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Read an ExcerptVanish
By TOM PAWLIK
TYNDALE HOUSE PUBLISHERS, INC.
Copyright © 2008 Tom Pawlik
All right reserved.
Chapter One It all began with a feeling. Just an eerie feeling.
Conner Hayden peered out his office window at the hazy downtown Chicago vista. Heat plumes radiated from tar-covered rooftops baking in the midafternoon sun. A late-summer heat wave had every AC unit in the city running at full capacity.
He narrowed his eyes. Every unit except the one on the building across the street. On that roof, a lone maintenance worker in blue coveralls crouched beside the bulky air conditioner with his toolbox open beside him.
Conner watched the man toil in the oppressive August heat. Something hadn't felt right all day. Despite the relative seclusion of his thirty-ninth-floor office, Conner couldn't shake the feeling that he was being watched.
It had begun early that morning when he stopped for gas. He could have sworn the guy at the next pump was staring at him. Conner saw his face for only an instant. But it looked strange somehow-dark, as if shrouded by a passing shadow. And his eyes ...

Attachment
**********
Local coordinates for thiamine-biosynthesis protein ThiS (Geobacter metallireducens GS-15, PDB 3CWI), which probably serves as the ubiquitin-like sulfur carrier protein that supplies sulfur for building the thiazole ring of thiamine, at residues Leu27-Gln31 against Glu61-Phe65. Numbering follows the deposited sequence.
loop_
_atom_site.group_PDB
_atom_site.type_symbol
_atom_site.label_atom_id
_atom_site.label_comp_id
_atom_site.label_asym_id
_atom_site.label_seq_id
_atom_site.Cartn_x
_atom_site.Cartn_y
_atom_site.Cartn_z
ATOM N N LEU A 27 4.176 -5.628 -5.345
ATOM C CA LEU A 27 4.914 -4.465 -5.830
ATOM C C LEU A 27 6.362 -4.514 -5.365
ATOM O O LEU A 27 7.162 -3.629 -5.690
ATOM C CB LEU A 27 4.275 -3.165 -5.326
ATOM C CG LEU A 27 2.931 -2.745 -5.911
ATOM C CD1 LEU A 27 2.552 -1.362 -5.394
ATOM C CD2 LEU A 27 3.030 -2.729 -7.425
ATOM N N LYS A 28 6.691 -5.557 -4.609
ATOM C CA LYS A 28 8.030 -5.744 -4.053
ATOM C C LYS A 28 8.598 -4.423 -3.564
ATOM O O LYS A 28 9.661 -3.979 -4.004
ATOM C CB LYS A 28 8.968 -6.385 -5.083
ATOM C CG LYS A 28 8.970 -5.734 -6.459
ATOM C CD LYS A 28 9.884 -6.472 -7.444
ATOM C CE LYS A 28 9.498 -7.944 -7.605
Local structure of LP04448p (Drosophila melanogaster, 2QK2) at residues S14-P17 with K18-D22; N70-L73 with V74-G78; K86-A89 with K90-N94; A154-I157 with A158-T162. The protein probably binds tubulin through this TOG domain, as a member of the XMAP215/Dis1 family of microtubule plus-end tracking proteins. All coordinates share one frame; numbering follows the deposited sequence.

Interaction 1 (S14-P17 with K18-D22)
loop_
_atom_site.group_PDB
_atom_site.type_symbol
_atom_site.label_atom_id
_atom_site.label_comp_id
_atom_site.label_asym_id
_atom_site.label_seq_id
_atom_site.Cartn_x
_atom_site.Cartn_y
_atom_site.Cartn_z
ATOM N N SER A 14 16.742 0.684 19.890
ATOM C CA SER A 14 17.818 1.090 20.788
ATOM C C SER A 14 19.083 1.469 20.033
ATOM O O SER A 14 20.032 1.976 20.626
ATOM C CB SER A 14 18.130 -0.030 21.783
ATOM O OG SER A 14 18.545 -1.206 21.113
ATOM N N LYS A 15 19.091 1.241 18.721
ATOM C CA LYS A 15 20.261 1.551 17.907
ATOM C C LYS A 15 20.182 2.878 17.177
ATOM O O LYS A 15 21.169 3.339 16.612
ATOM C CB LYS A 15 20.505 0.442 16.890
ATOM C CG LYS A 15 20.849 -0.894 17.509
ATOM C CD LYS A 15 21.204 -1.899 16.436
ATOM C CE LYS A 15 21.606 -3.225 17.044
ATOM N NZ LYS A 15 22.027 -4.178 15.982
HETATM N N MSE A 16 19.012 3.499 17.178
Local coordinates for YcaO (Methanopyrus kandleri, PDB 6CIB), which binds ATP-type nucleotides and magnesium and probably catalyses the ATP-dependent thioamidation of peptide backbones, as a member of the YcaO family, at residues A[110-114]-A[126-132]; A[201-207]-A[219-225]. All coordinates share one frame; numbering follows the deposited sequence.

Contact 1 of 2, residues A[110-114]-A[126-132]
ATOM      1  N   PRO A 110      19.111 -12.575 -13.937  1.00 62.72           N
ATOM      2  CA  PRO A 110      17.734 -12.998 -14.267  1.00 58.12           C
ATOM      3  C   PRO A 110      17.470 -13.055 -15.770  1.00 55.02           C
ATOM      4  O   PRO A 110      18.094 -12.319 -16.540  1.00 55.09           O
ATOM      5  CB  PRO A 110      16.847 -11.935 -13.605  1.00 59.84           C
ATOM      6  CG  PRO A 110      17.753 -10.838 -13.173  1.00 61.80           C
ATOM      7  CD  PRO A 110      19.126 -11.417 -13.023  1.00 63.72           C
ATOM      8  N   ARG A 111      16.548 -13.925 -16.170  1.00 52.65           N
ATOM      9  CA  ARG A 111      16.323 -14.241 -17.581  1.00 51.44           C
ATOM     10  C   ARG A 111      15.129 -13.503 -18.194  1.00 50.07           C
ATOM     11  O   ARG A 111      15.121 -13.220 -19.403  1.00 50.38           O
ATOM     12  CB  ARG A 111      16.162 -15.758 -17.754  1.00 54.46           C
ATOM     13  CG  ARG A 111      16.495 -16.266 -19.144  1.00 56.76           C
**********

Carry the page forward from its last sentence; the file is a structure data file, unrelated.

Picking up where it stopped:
For a moment, his eyes looked completely white.
Then the shadow passed and the guy turned away.
Conner dismissed it at first as merely an optical illusion, but he had the same experience with a truck driver on the Edens. Then there was the kid in the green minivan, the woman in the parking garage, and the guy on the elevator. Each time Conner only caught a glimpse, and each time he saw the sameshadowed countenance with white, soulless eyes.
By the time he got to the office, he had been in full paranoia. His neck and shoulders were tense. He stopped at his secretary's desk. "Nancy, do you notice anything strange about me today? People have been staring at me all morning."
Nancy just curled an eyebrow. "You mean other than the horns sticking out of your head?"
Nancy loved her lawyer jokes.
Conner had retreated to his office and closed the blinds but found himself peering through the slats every few minutes. He'd first noticed the maintenance man at nine o'clock. It was now almost three. Either the guy was hopelessly incompetent, or he wasn't really working on the AC unit at all.